Feeds

Sinclair's FORGOTTEN Australia-only micro revealed!

Behold the 'Telecom Australia Computerphone' in all its splendour

The Essential Guide to IT Transformation

In early 1980s Australia if you wanted a home computer, chances are you were a Commodore user, a TRS-80 user or … a Commodore user. Famous British micros from the likes of Sinclair and Oric never really got a foothold down under, leaving the field to the Vic 20, C64 and the occasional local contender like Microbee.

British micro companies didn't appoint disties down under, so while the mother country enjoyed its golden age of home-grown computing, Australia was left to deal with inferior tat.

That changed in 1984 when Telecom Australia, at the time sloth-like government instrumentality that was to customer service as Vogons are to poetry, was prodded towards greater innovation by regulators and government. And one of the things it decided to do was buddy up with ICL, which showed it a curious new product: the ICL One Per Desk (OPD).

The OPD was based on the ill-fated Sinclair QL, Sinclair's attempt to build a business computer. Sinclair worked with ICL and British Telecom to create the OPD, which included an integrated telephone and the ability to handle two phone lines – one for voice and the other for data. The product was also sold as the Merlin Tonto.

In Australia it was released as the Telecom Computerphone.

The Telecom Australia Computerphone

The Telecom Australia Computerphone, as depicted in an early brochure

Just how Telstra and ICL got together to Australianise the product has been lost to history, but Telstra historian Stefan Nowak provided this PDF of the speech delivered to announce it, that says Telstra scoured the world for such a product, found the One Per Desk and felt it better than anything on sale in the USA or Japan. The speech is a scream. Here's a portion, but you'll enjoy the full document too.

The launch speech for the Telecom Australia Computerphone

Nowak also leafed through other old Telstra marketing material for The Reg and surmises the machine “was directed towards the executive and small-to-medium business market.” He's also found it was sold by Telecom's PABX division, another piece of evidence showing it was business kit.

“It wrapped together several services like e-messaging and Viatel,” he added, “It was an advanced telephone, personal computer, view data terminal and messaging terminal.”

It was also expensive. The basic model with a monochrome monitor cost $AUD2,950, a packet at a time a new home on the fringes of cities like Canberra could be had for around $25,000 and the C64 sold for around $500. A printer added another $450 to the price while a colour monitor took the total to $4,400.

Another Telstra worker of the time who requested anonymity said he recalls Telstra sold a few to Toyota, who sent the devices out to dealers to they could look up spare parts inventories online.

Nowak says that seems like just the kind of application telecom imagined at the time, but has no records of who bought them. Quite a few, he said, ended up on the desks of Telecom executives, who were given the machine so they could experience the bold new reality of online communications over the machine's 1200 bits-per-second modem.

An email ad for the Telecom Australia Computerphone

Email, Australian-style, circa 1985

The Telecom Computerphone also seems to have made it to New Zealand, where computer collector Terry Stewart said he recently bought one that had seen use in the union movement.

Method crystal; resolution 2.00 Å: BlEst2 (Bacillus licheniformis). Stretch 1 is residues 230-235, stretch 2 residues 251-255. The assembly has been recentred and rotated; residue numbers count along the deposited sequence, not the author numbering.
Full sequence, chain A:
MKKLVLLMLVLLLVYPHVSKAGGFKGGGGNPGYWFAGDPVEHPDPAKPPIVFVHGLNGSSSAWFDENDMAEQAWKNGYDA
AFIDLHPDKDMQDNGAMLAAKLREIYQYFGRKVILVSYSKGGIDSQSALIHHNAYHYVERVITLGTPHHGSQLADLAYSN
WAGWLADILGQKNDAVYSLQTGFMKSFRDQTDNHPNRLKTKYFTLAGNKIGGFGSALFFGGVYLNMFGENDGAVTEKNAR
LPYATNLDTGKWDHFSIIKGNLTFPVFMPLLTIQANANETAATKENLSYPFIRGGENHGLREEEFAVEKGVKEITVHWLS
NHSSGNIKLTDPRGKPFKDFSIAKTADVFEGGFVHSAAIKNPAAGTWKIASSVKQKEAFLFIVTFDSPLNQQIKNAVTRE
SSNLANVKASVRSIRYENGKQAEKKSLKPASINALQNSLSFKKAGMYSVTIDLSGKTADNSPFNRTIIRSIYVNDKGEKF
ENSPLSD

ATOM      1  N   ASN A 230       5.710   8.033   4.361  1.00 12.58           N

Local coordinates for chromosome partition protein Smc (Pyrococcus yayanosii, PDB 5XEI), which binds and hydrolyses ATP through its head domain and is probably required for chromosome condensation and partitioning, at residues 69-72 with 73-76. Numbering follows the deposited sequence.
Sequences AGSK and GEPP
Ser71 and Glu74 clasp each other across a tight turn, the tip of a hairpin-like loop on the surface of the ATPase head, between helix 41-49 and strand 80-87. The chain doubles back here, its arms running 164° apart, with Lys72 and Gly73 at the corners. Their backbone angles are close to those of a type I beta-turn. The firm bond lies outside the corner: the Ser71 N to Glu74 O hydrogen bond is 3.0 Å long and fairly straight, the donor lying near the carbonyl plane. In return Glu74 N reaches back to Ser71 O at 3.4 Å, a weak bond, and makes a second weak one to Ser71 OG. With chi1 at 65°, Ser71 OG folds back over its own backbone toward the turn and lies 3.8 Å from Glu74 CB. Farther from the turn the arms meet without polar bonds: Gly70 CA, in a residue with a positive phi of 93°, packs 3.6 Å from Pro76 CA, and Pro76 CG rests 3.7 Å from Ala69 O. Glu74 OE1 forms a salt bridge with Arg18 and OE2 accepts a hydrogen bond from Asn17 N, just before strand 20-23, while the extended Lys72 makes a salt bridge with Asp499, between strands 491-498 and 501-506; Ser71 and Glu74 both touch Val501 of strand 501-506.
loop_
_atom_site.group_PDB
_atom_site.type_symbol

Stewart's machine works and he's posted the video below of the Computerphone in action.

Watch Video

Telstra's Nowak said that by 1987 IBM and compatible PCs had come to dominate Australia's business market and the Computerphone was shelved. But the machine made a mark: Nowak says he's seen plenty of them in cupboards over the years, and that it is often recognised by baby-boomer visitors to the Telstra museum. ®

Build a business case: developing custom apps

More from The Register

next story
iPad? More like iFAD: We reveal why Apple fell into IBM's arms
But never fear fanbois, you're still lapping up iPhones, Macs
Sonos AXES support for Apple's iOS4 and 5
Want to use your iThing? You can't - it's too old
You didn't get the MeMO? Asus Pad 7 Android tab is ... not bad
Really, er, stands out among cheapie 7-inchers
Apple winks at parents: C'mon, get your kid a tweaked Macbook Pro
Cheapest models given new processors, more RAM
4K video on terrestrial TV? Not if the WRC shares frequencies to mobiles
Have your say with Ofcom now, before Freeview becomes Feeview
Leaked Windows Phone 8.1 Update specs tease details of Nokia's next mobes
New screen sizes, dual SIMs, voice over LTE, and more
YES, iPhones ARE getting slower with each new release of iOS
Old hardware doesn't get any faster with new software
prev story

Whitepapers

Implementing global e-invoicing with guaranteed legal certainty
Explaining the role local tax compliance plays in successful supply chain management and e-business and how leading global brands are addressing this.
Boost IT visibility and business value
How building a great service catalog relieves pressure points and demonstrates the value of IT service management.
Why and how to choose the right cloud vendor
The benefits of cloud-based storage in your processes. Eliminate onsite, disk-based backup and archiving in favor of cloud-based data protection.
The Essential Guide to IT Transformation
ServiceNow discusses three IT transformations that can help CIO's automate IT services to transform IT and the enterprise.
Maximize storage efficiency across the enterprise
The HP StoreOnce backup solution offers highly flexible, centrally managed, and highly efficient data protection for any enterprise.